*This event is open only to CMU students and alumni
Abstract of the Talk
Governments around the world now make extensive use of data analytics for tasks ranging from identifying children likely to be at risk of harm to detecting electoral fraud.
Many governments have found that the creation of analytics technologies and their applications in the public sector have raced ahead of the development of the governance and management arrangements needed to secure broad societal trust and acceptance.
This has resulted in unintended consequences that have created new problems different from what the analytics solutions were devised to address in the first place.
Recent experiences suggest that a society’s assessment of data analytics tools is viewed not only through the prism of how well they work, but through the fairness and justice of their design and application. In this context, ethics becomes critical.
This talk will discuss the issues and considerations for making ethical assessments in the design and implementation of big data projects as well as discuss the challenges of training public managers to make such assessments in culturally diverse societies like Australia and New Zealand.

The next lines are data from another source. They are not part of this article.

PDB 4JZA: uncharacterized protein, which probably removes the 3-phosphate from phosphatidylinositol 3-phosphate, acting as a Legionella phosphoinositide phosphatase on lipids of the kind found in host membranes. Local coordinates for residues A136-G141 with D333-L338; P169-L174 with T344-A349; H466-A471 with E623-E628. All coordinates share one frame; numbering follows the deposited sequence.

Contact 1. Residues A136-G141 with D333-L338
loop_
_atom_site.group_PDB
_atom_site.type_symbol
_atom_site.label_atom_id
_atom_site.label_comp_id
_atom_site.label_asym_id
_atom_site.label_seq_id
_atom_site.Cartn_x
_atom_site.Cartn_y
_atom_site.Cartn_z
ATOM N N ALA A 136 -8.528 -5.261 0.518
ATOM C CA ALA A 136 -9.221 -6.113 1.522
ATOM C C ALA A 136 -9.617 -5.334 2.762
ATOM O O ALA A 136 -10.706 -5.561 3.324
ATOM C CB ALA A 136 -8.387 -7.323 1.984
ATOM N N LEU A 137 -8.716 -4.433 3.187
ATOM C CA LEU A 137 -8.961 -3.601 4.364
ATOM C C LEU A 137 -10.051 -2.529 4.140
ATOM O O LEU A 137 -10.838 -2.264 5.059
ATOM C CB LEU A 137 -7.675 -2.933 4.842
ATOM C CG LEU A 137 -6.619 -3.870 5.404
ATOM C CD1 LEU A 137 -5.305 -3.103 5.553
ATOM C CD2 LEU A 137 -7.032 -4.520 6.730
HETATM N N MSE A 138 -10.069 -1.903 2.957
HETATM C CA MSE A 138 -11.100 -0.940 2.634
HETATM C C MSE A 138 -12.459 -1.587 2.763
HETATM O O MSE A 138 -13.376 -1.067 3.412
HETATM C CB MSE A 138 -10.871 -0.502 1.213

About the Speaker
Nicholas Agar is a philosopher, an author, and professor of ethics at the Victoria University of Wellington in New Zealand who is interested in the broader human significance of technological progress.
Nick’s main research interests are in the ethical implications of the digital revolution, the meaning of technological progress, and the ways in which genetic and cybernetic technologies may change us.
Nick earned his Ph.D. in Philosophy of Mind from the Australian National University. He earned his Master’s Degree of Arts from the Victoria University of Wellington, and his Bachelor’s Degree of Arts from the University of Auckland.
He has been teaching at Victoria since 1996. He is the author of Humanity’s End: Why We Should Reject Radical Enhancement, the Truly Human Enhancement: A Philosophical Defense of Limits, and most recently of How to be Human in the Digital Economy, all published by the MIT Press.